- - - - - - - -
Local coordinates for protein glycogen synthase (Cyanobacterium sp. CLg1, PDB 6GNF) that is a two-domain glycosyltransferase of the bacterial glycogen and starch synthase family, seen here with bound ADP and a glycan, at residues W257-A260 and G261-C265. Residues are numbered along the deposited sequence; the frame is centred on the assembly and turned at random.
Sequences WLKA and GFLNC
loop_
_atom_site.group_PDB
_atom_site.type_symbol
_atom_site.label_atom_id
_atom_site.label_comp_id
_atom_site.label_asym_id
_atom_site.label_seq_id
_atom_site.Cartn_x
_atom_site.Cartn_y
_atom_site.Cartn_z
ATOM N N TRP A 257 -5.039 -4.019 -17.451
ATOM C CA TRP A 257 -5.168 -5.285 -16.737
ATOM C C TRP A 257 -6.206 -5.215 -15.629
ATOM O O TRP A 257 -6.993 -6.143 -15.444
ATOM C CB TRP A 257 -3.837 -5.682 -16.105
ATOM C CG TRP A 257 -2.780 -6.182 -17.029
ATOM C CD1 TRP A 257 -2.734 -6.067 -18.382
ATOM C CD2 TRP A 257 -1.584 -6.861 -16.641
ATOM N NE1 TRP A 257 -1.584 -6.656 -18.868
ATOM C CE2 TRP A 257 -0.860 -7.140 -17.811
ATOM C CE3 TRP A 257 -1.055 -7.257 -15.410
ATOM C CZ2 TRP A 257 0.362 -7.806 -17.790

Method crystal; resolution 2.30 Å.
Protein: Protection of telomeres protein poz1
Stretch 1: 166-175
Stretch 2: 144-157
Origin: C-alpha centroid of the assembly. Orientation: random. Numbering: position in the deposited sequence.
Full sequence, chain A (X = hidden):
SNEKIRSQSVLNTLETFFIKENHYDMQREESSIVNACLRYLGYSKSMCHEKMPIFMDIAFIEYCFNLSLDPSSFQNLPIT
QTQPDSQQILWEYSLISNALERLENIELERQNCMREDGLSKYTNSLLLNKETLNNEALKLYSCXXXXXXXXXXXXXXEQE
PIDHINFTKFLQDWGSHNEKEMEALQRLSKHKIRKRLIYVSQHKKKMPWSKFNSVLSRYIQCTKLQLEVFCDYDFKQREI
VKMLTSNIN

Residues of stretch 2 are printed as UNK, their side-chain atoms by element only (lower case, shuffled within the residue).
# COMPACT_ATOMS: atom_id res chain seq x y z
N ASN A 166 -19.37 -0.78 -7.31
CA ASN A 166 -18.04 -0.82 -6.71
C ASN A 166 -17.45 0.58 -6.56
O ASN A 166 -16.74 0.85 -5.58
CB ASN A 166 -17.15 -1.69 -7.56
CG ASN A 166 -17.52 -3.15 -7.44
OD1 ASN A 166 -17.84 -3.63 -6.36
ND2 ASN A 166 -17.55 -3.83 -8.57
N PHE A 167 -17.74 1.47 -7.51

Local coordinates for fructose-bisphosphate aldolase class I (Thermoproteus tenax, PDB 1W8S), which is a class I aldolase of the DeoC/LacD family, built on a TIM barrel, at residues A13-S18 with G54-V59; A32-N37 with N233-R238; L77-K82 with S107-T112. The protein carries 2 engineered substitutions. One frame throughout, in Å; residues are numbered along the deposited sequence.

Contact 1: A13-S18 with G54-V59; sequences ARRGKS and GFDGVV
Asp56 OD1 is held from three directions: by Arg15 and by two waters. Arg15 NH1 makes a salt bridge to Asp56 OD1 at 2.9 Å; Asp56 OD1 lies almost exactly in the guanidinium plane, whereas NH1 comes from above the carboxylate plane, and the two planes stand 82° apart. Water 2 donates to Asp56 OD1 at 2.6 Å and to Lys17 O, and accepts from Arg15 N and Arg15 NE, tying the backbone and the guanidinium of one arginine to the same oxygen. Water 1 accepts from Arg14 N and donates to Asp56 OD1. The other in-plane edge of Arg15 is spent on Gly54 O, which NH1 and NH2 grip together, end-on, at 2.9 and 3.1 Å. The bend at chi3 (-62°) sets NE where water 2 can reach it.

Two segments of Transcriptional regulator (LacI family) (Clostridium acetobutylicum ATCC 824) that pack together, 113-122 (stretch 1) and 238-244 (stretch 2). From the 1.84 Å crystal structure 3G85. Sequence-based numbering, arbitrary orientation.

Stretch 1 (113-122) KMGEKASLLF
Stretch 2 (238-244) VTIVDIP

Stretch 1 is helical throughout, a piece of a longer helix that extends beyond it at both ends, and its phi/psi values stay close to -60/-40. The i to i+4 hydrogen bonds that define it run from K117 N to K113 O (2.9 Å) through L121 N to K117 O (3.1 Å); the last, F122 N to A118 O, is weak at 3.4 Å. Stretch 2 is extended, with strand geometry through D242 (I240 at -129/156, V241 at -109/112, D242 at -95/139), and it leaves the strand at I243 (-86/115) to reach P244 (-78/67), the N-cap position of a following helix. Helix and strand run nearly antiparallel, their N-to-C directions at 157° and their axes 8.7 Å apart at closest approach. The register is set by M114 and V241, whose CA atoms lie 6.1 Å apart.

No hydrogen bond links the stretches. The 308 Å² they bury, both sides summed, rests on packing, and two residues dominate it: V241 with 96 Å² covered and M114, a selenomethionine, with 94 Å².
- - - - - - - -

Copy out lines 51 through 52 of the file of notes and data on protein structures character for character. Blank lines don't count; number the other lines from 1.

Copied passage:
Stretch 2 (238-244) VTIVDIP

Stretch 1 is helical throughout, a piece of a longer helix that extends beyond it at both ends, and its phi/psi values stay close to -60/-40. The i to i+4 hydrogen bonds that define it run from K117 N to K113 O (2.9 Å) through L121 N to K117 O (3.1 Å); the last, F122 N to A118 O, is weak at 3.4 Å. Stretch 2 is extended, with strand geometry through D242 (I240 at -129/156, V241 at -109/112, D242 at -95/139), and it leaves the strand at I243 (-86/115) to reach P244 (-78/67), the N-cap position of a following helix. Helix and strand run nearly antiparallel, their N-to-C directions at 157° and their axes 8.7 Å apart at closest approach. The register is set by M114 and V241, whose CA atoms lie 6.1 Å apart.